During his 10 months in jail the jockey and drover drew 82 drawings of life on the outside, while controversy raged over his sentence. Charlie Flannigan, an Aboriginal stockman, showed “unalterable coolness” as he was taken to the gallows, newspapers at the time reported. It was 1893 and the convicted murderer was about to become the first man hanged in the Northern Territory. Flannigan’s execution sparked controversy, as a white man found guilty of murder at the same time had his sentence commuted to life imprisonment.
More than a century later a Muran man, Don Nawurlany Christophersen, has pulled together Flannigan’s story as told in newspapers and records of the time, in a new book called A Little Bit of Justice. After Flannigan was found guilty of murdering a white man, he spent 10 months on death row sketching moments of his life. He created 82 artworks in his dank, tiny cell at the Fannie Bay gaol using paper given to him by the guards. Flannigan’s drawings will appear in an exhibition of the same name as the book which opens on Saturday at the South Australian Museum.
‘I shot him in the chest’
Before the murder, Flannigan, a prize-winning jockey and drover, went to the Auvergne cattle station in the NT looking for work. One night he was playing cards – cribbage – with the station’s manager, Samuel Croker, a station hand called Jock McPhee and Joe Ah Wah, the Chinese cook. “All hands were playing cards for sticks of tobacco,” the Northern Territory Times & Gazette wrote. According to some reports, Croker threatened Flannigan first then went for his revolver. Flannigan grabbed a rifle and shot Croker. McPhee reported that Flannigan said: “That old bastard has done me a lot of harm.”
The men dug a grave, Flannigan sewed the body up in a blanket, they made a coffin out of galvanised iron, and Flannigan was reported by some to have said: “Well, old fellow, I’ve had the pleasure of sewing you up instead of you sewing me up.” And then: “You old bastard, you are better there than a young fellow like me.” Flannigan at first went bush then later handed himself into police. He said Croker had acted threateningly with his gun and that during the card game Croker called him a “thick-headed bastard”, and threatened to “brain” him, so Flannigan got his rifle. “He was sideways on and I shot him in the chest and he fell down,” he said. It was also reported that Croker was involved in the frontier killings of First Nations people.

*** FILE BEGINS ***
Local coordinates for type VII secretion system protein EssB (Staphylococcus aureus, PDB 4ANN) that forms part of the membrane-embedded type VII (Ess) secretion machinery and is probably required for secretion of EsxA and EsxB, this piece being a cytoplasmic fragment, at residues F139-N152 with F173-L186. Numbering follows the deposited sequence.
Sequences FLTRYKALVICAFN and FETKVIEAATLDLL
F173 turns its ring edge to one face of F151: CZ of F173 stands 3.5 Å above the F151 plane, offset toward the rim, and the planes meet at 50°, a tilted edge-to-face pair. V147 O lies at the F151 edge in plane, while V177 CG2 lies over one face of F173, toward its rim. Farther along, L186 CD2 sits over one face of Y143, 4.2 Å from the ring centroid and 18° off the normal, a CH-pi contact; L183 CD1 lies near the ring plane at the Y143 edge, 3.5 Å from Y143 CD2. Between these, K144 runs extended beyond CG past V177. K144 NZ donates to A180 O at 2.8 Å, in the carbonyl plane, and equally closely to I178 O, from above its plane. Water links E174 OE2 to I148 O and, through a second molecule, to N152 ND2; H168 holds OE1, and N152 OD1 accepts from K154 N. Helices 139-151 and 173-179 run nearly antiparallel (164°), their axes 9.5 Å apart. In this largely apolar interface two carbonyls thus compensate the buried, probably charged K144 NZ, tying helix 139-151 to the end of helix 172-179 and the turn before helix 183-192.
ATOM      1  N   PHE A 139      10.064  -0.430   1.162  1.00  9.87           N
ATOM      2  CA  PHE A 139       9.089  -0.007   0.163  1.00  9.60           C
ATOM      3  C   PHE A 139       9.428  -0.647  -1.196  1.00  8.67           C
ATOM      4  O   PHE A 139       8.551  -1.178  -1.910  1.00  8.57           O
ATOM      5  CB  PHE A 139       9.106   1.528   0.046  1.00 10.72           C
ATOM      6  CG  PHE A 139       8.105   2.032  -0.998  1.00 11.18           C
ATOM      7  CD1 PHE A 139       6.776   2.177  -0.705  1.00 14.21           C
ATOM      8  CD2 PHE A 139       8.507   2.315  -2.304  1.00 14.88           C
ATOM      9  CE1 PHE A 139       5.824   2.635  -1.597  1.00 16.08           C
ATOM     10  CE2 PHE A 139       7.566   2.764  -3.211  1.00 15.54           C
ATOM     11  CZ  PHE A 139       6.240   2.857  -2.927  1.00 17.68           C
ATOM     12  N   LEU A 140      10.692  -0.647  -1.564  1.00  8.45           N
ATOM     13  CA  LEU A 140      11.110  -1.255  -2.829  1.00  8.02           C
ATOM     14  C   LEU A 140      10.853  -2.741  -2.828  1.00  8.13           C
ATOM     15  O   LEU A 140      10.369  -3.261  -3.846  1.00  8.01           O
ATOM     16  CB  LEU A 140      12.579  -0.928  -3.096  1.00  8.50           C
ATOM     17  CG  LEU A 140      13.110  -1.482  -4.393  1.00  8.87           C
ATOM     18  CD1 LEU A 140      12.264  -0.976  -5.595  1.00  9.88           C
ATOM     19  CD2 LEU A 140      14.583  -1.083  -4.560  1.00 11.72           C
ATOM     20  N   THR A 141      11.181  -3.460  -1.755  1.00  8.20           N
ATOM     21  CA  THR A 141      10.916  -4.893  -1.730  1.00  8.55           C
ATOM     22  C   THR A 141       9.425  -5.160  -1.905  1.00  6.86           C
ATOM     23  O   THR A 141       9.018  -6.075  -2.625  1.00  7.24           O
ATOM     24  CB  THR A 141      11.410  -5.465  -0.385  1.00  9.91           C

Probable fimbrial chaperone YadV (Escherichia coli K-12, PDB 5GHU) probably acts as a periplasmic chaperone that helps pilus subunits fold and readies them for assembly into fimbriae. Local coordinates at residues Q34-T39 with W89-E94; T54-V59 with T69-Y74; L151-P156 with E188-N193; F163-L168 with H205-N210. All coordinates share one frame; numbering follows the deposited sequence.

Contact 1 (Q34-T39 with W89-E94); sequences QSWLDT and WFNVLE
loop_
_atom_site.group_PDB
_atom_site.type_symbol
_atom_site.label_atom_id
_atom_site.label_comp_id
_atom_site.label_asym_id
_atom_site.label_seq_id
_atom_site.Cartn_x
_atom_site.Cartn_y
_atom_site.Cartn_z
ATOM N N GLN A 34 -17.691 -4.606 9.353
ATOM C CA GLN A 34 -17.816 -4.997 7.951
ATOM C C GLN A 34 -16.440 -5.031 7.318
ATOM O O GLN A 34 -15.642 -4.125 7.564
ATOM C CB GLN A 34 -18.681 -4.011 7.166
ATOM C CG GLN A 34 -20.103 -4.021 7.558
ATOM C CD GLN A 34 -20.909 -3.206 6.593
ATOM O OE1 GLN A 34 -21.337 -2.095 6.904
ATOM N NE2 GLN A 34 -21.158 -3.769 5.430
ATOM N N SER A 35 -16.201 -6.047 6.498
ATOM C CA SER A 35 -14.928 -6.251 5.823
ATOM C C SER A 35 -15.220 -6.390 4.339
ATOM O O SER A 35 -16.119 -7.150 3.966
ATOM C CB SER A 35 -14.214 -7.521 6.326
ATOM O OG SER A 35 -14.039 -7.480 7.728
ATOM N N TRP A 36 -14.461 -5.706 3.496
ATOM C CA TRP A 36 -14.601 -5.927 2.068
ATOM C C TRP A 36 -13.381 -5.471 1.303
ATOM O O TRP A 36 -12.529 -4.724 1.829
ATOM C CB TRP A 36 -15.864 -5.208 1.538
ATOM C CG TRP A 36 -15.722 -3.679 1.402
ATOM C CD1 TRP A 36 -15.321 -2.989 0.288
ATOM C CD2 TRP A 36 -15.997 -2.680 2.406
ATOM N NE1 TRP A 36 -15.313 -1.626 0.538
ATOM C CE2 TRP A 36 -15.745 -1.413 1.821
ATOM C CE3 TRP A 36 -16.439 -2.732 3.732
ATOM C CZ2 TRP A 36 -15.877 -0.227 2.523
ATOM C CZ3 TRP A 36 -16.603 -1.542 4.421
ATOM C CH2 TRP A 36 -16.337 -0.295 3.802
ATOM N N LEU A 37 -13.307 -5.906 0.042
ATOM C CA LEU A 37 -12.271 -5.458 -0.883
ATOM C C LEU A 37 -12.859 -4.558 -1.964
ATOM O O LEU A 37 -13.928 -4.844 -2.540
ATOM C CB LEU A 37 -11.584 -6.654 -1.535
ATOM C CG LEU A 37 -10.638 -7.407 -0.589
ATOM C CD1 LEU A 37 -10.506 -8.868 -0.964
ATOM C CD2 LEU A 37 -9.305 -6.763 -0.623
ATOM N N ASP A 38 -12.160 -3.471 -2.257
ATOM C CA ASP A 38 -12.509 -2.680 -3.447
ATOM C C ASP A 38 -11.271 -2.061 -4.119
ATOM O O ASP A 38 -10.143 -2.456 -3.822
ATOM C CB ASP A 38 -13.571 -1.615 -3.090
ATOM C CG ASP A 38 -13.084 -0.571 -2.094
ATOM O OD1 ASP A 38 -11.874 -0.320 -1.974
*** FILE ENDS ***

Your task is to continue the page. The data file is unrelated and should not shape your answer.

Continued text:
Flannigan pleaded not guilty but the jury returned a “unanimous verdict of guilty of wilful murder”, the newspaper reported.
‘There should not be a colour test in crime’
Meanwhile, George Page, a white man, had also been sentenced to death after he killed his niece (for whom he had a “guilty passion”) in a jealous rage. But unlike Flannigan, he had his sentence commuted to life with hard labour. Fury erupted, with a delegation of citizens petitioning the South Australian government – which at that stage oversaw the NT – for equal treatment of the men. “They did not ask that the sword of justice should be sheathed, but that its stroke should be felt equally by whites and by blacks,” the newspaper reported. “Its only petition was that there should not be a colour test in crime.”
Another paper, the Register, reported that “the public conscience has never before been so deeply stirred by a keen sense of injustice”. “The contrast between Page and Flannigan is most impressive … Page has a white skin. Flannigan has not. “We are sorely afraid that that is generally regarded as the reason why he, though the less morally guilty of the two, is to die while Page is to live.” But the petition didn’t work.
In his 9 foot by 9 foot cell, awaiting his death, Flannigan was shackled and chained to a ring on the wall at night, and had a bucket for a toilet.
There, he drew homesteads and stations, horses and stockmen, self-portraits and campsites. He drew the things that made up his life. The sketches ended up in the SA Museum archives until they were discovered 130 years later by Christophersen, a historian and curator. “[Flannigan] got better and better in the 10 months he was in gaol,” Christophersen says. “You can imagine him sitting, shackled in his small cell, with nothing to look at other than what’s in his head – and he recreates those images in paper.”
A final goodbye
Christophersen says he wanted to do Flannigan’s story justice, to tell it “the right way”. “It’s his life that he’s chronicling, where he’s worked, what he did, right up to the last image of Fannie Bay gaol,” he says. That picture of the gaol is in Flannigan’s trademark neat lines, with “long fellow waves tay tay” written above it. “I take the ‘long fellow’ to mean his neck being stretched on the gallows and the ‘waves ta tay’ is his saying goodbye,” Christophersen writes.
The NT Times and Gazette reported on 21 July 1893 that gallows had been erected in the prison yard. The prisoner had his last breakfast, a last smoke. “He never once betrayed a sign that he was going to his death,” the newspaper reported. As he walked out he did so “with the firm step of a man going to freedom rather than of one about to be killed”. “Up the steps to the platform he ascended with the same unalterable coolness, and placing himself on the trapdoor, he stood erect and for a second or two surveyed the yard and those in front of him while the hangman bound his legs with rope.” The noose was adjusted, a black cap pulled over his face. Flannigan said he was “was sorry for the life he had led, but hoped it would be all right where he was going”. “Then the signal was given, the bolt was drawn… and the spirit of the murderer flashed into eternity.” Death was “instantaneous”, the newspaper reported.
Source: Tory Shepherd The Guardian Australia